Note: This is an archived Handbook entry from 2011.
|Dates & Locations:|| |
This subject is not offered in 2011.
|Time Commitment:||Contact Hours: 3 (2x 1 hour lectures each week and 1x 1 hour tutorial in weeks 2-12) |
Total Time Commitment: An average of 8.5 hours each week.
|Recommended Background Knowledge:||Students enrolling in this subject should have completed at least one prior philosophy subject.|
|Non Allowed Subjects:||None.|
|Core Participation Requirements:||For the purposes of considering request for Reasonable Adjustments under the disability Standards for Education (Cwth 2005), and Students Experiencing Academic Disadvantage Policy, academic requirements for this subject are articulated in the Subject Description, Subject Objectives, Generic Skills and Assessment Requirements of this entry.The University is dedicated to provide support to those with special requirements. Further details on the disability support scheme can be found at the Disability Liaison Unit website: http://www.services.unimelb.edu.au/disability/|
|Subject Overview:||In this course we will consider the philosophical underpinnings of some controversial social and political issues. Topics may include justifications for policies pertaining to punishment, pornography and prostitution, animal ethics, drug control and addiction, education, and terrorism. Our investigation of these topics will raise questions concerning how society ought to be designed to respect key values in a liberal society - including individual rights, autonomy, fairness, and democracy. How should these values guide us in shaping our collective life in a diverse society?|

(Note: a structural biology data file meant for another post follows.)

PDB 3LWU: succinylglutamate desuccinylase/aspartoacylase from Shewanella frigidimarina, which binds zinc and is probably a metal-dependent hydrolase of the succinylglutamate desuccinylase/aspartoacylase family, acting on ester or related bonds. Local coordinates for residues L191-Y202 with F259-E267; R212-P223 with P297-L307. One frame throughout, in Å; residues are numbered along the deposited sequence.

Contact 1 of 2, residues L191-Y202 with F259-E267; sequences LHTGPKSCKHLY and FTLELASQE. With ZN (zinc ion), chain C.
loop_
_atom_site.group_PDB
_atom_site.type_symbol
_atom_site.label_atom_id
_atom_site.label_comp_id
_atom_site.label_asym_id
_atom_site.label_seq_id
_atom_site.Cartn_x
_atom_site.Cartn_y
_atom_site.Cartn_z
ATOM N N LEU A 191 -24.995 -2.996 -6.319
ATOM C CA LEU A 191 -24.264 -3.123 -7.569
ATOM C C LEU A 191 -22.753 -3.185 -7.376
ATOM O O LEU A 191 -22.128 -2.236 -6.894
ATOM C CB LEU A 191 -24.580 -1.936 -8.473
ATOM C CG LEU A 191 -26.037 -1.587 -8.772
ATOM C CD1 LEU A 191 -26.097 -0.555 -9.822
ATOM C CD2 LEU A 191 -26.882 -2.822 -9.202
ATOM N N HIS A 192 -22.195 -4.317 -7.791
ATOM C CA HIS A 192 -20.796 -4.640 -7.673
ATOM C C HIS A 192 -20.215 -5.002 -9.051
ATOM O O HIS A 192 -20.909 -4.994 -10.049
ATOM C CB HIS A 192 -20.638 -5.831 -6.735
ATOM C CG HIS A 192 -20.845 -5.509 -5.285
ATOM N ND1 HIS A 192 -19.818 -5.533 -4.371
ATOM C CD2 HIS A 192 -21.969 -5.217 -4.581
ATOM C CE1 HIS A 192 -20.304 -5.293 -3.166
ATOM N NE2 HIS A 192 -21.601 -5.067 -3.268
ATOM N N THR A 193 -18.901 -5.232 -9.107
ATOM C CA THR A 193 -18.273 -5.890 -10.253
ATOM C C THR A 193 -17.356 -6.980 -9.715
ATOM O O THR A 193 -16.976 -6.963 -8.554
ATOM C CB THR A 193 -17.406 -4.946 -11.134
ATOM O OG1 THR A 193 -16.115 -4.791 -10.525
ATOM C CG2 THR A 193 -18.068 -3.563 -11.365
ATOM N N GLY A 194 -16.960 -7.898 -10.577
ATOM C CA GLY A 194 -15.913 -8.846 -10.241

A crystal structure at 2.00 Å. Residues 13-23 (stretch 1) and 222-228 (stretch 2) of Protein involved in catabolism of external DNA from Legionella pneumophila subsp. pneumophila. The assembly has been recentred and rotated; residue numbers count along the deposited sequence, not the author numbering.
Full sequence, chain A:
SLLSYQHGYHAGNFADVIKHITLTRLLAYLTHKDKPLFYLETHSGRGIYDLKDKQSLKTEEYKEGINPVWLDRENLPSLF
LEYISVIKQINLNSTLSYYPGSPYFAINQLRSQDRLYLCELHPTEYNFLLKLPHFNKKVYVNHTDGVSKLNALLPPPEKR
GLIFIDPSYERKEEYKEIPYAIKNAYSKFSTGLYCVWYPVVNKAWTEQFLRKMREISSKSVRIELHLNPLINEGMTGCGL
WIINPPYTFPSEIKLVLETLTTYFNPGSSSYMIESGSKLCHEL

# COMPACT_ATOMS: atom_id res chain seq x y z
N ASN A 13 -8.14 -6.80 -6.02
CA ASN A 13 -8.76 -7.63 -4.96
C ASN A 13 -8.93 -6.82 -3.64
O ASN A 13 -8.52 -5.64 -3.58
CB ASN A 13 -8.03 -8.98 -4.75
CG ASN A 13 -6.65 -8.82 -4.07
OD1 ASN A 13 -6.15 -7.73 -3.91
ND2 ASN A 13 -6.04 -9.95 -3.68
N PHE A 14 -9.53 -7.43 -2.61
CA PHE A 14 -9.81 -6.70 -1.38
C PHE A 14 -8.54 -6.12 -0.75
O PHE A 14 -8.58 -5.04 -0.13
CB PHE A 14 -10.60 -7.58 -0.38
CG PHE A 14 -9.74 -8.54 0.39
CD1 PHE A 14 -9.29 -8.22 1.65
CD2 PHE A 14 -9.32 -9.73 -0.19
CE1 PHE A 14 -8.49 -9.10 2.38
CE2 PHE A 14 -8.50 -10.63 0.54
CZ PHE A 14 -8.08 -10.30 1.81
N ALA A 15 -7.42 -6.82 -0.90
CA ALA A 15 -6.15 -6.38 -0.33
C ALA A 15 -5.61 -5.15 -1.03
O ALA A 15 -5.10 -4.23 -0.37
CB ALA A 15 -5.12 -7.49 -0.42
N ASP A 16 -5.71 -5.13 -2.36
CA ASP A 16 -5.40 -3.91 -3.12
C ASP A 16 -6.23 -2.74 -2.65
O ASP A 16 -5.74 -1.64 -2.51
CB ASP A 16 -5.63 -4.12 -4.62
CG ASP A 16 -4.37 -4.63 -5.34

Students who successfully complete this subject should:
|Assessment:||A written assignment of 2000 words 50% (due mid-semester), a 2-hour closed-book written examination 50% (held at the end of semester). This subject has a minimum hurdle requirement of 75% tutorial attendance. Regular participation in tutorials is required. Assessment submitted late without an approved extension will be penalised at 10% per day. In-class tasks missed without approval will not be marked. All pieces of written work must be submitted to pass this subject|
|Prescribed Texts:||A subject reader will be available from the university bookshop at the commencement of semester.|
|Breadth Options:|| |
This subject potentially can be taken as a breadth subject component for the following courses:
You should visit learn more about breadth subjects and read the breadth requirements for your degree, and should discuss your choice with your student adviser, before deciding on your subjects.
|Fees Information:||Subject EFTSL, Level, Discipline & Census Date|
Students who successfully complete this subject should: |
|Links to further information:||http://www.philosophy.unimelb.edu.au/|
|Related Breadth Track(s):||
Ethics && Political Philosophy |
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